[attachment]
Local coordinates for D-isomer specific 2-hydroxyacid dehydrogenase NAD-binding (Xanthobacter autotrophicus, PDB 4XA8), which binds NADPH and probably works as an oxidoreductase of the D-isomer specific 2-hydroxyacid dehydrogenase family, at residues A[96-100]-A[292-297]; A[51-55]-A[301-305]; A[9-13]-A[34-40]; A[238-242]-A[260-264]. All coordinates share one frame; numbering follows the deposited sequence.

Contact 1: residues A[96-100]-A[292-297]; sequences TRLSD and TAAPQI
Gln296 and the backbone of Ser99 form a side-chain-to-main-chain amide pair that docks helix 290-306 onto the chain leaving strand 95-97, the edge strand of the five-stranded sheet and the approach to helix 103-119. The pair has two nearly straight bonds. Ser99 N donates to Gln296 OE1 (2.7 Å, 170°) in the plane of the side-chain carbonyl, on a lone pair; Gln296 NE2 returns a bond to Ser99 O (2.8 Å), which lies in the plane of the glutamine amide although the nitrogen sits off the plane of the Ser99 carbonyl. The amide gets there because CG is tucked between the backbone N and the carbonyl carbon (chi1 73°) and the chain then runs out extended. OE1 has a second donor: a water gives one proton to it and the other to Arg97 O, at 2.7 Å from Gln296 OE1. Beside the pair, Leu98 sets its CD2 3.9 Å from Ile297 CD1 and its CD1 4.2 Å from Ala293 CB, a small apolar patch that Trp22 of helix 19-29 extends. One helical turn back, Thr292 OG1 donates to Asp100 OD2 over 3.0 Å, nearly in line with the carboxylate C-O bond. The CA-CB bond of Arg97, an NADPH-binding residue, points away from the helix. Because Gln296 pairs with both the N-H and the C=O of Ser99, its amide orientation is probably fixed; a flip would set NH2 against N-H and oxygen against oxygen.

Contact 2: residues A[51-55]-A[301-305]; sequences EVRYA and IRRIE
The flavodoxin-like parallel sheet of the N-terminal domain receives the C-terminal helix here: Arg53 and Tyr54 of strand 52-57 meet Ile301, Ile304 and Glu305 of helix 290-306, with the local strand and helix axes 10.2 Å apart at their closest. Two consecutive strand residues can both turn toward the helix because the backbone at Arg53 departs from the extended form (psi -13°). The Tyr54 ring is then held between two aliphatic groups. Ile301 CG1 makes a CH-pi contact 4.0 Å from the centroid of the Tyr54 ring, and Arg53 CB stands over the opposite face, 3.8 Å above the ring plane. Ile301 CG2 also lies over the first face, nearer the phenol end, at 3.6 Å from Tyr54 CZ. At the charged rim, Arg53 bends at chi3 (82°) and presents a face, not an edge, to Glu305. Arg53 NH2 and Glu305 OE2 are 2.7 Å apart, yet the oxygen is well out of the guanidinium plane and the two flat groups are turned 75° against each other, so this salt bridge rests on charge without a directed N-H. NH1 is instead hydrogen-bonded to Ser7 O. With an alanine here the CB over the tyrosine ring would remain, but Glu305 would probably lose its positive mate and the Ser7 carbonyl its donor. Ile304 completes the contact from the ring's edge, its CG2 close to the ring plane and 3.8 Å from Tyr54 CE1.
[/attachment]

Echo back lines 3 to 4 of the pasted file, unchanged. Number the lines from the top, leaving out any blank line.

Gln296 and the backbone of Ser99 form a side-chain-to-main-chain amide pair that docks helix 290-306 onto the chain leaving strand 95-97, the edge strand of the five-stranded sheet and the approach to helix 103-119. The pair has two nearly straight bonds. Ser99 N donates to Gln296 OE1 (2.7 Å, 170°) in the plane of the side-chain carbonyl, on a lone pair; Gln296 NE2 returns a bond to Ser99 O (2.8 Å), which lies in the plane of the glutamine amide although the nitrogen sits off the plane of the Ser99 carbonyl. The amide gets there because CG is tucked between the backbone N and the carbonyl carbon (chi1 73°) and the chain then runs out extended. OE1 has a second donor: a water gives one proton to it and the other to Arg97 O, at 2.7 Å from Gln296 OE1. Beside the pair, Leu98 sets its CD2 3.9 Å from Ile297 CD1 and its CD1 4.2 Å from Ala293 CB, a small apolar patch that Trp22 of helix 19-29 extends. One helical turn back, Thr292 OG1 donates to Asp100 OD2 over 3.0 Å, nearly in line with the carboxylate C-O bond. The CA-CB bond of Arg97, an NADPH-binding residue, points away from the helix. Because Gln296 pairs with both the N-H and the C=O of Ser99, its amide orientation is probably fixed; a flip would set NH2 against N-H and oxygen against oxygen.

Contact 2: residues A[51-55]-A[301-305]; sequences EVRYA and IRRIE